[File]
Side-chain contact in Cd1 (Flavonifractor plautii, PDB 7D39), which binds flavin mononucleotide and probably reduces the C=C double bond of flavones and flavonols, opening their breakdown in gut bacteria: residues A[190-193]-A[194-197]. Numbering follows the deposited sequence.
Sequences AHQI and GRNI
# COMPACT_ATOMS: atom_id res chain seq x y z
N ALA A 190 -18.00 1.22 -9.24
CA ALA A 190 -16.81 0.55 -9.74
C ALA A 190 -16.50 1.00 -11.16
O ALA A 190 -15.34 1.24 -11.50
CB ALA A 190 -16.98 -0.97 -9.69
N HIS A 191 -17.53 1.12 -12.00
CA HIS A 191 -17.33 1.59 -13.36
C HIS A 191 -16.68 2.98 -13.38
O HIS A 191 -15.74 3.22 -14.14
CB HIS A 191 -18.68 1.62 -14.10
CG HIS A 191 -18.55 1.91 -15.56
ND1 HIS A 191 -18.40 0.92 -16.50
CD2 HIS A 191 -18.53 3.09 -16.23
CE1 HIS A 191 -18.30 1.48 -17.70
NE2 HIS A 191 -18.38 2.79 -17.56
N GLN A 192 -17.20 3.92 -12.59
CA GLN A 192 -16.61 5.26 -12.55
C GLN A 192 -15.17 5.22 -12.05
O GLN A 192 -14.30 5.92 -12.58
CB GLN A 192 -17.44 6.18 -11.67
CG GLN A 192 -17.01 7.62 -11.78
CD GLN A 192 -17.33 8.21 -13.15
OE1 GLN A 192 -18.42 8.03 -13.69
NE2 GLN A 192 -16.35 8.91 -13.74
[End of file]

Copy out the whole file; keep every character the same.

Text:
Side-chain contact in Cd1 (Flavonifractor plautii, PDB 7D39), which binds flavin mononucleotide and probably reduces the C=C double bond of flavones and flavonols, opening their breakdown in gut bacteria: residues A[190-193]-A[194-197]. Numbering follows the deposited sequence.
Sequences AHQI and GRNI
# COMPACT_ATOMS: atom_id res chain seq x y z
N ALA A 190 -18.00 1.22 -9.24
CA ALA A 190 -16.81 0.55 -9.74
C ALA A 190 -16.50 1.00 -11.16
O ALA A 190 -15.34 1.24 -11.50
CB ALA A 190 -16.98 -0.97 -9.69
N HIS A 191 -17.53 1.12 -12.00
CA HIS A 191 -17.33 1.59 -13.36
C HIS A 191 -16.68 2.98 -13.38
O HIS A 191 -15.74 3.22 -14.14
CB HIS A 191 -18.68 1.62 -14.10
CG HIS A 191 -18.55 1.91 -15.56
ND1 HIS A 191 -18.40 0.92 -16.50
CD2 HIS A 191 -18.53 3.09 -16.23
CE1 HIS A 191 -18.30 1.48 -17.70
NE2 HIS A 191 -18.38 2.79 -17.56
N GLN A 192 -17.20 3.92 -12.59
CA GLN A 192 -16.61 5.26 -12.55
C GLN A 192 -15.17 5.22 -12.05
O GLN A 192 -14.30 5.92 -12.58
CB GLN A 192 -17.44 6.18 -11.67
CG GLN A 192 -17.01 7.62 -11.78
CD GLN A 192 -17.33 8.21 -13.15
OE1 GLN A 192 -18.42 8.03 -13.69
NE2 GLN A 192 -16.35 8.91 -13.74